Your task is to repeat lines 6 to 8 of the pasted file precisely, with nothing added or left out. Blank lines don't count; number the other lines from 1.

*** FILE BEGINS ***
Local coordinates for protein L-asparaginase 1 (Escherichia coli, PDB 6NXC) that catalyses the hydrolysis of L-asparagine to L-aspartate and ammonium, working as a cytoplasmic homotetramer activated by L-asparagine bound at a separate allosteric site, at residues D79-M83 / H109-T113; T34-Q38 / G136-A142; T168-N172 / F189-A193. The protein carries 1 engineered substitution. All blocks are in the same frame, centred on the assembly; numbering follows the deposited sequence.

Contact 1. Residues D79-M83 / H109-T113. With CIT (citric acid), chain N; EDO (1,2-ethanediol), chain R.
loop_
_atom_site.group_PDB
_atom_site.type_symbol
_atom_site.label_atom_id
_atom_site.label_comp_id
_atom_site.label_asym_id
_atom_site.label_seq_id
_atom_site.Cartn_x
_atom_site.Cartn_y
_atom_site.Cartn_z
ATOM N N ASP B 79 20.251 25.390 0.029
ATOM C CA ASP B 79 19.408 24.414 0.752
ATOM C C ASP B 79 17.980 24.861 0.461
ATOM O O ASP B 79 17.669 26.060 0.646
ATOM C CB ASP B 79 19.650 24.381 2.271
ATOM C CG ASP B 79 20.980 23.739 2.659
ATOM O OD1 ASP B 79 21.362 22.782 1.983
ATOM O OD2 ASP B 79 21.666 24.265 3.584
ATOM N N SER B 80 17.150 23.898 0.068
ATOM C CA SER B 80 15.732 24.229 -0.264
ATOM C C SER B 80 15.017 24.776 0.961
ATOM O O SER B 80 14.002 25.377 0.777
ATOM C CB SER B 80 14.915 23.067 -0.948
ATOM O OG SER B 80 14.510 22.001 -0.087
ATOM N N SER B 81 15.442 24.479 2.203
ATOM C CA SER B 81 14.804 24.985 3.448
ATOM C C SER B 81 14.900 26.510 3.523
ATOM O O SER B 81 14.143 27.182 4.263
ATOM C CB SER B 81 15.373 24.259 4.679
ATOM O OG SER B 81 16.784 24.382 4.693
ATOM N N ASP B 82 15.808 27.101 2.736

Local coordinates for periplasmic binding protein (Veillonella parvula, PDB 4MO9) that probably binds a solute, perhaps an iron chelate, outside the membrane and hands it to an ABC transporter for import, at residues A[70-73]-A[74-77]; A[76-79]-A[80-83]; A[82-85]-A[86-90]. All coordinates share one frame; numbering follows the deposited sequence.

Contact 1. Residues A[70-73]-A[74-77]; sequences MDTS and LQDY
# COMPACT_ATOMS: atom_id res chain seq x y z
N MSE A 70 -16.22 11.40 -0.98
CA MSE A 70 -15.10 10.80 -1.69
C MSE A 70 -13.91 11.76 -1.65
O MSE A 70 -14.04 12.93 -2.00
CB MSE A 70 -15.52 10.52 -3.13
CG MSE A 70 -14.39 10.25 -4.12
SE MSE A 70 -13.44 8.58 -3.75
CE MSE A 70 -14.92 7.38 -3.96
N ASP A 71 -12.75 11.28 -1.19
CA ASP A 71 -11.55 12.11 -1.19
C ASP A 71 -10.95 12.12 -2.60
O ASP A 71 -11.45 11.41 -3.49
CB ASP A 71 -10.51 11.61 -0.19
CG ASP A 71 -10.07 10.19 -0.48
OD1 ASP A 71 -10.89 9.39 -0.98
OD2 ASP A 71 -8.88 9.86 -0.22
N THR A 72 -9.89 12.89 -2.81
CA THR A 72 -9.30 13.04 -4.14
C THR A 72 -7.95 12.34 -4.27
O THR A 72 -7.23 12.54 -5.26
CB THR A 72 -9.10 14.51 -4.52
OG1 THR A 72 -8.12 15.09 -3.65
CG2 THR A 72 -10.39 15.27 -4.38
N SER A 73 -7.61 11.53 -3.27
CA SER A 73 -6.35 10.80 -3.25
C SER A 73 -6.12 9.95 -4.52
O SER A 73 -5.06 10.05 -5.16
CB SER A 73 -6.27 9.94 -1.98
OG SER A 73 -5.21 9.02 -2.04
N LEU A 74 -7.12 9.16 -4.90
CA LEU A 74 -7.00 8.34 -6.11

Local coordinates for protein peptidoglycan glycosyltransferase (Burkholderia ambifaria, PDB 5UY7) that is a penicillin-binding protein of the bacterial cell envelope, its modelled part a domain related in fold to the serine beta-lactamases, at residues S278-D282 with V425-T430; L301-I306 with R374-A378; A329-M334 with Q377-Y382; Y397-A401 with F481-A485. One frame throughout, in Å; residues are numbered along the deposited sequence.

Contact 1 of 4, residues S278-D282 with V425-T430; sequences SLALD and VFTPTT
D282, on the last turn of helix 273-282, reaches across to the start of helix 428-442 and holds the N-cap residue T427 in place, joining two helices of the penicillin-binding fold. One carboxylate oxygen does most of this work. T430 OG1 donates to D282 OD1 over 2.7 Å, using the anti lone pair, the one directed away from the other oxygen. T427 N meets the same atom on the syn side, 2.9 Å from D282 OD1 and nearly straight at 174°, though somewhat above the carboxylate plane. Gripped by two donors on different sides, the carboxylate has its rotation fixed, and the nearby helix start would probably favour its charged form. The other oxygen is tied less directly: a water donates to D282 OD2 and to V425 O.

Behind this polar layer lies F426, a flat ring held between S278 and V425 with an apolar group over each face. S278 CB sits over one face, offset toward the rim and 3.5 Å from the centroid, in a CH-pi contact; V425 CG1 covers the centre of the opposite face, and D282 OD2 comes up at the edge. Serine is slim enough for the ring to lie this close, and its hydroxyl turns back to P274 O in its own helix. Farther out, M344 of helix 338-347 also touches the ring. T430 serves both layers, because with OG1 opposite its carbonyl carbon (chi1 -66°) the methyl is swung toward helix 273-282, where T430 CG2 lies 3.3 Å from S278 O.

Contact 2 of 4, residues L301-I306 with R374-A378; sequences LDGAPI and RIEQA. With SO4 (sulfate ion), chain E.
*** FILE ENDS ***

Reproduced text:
_atom_site.label_atom_id
_atom_site.label_comp_id
_atom_site.label_asym_id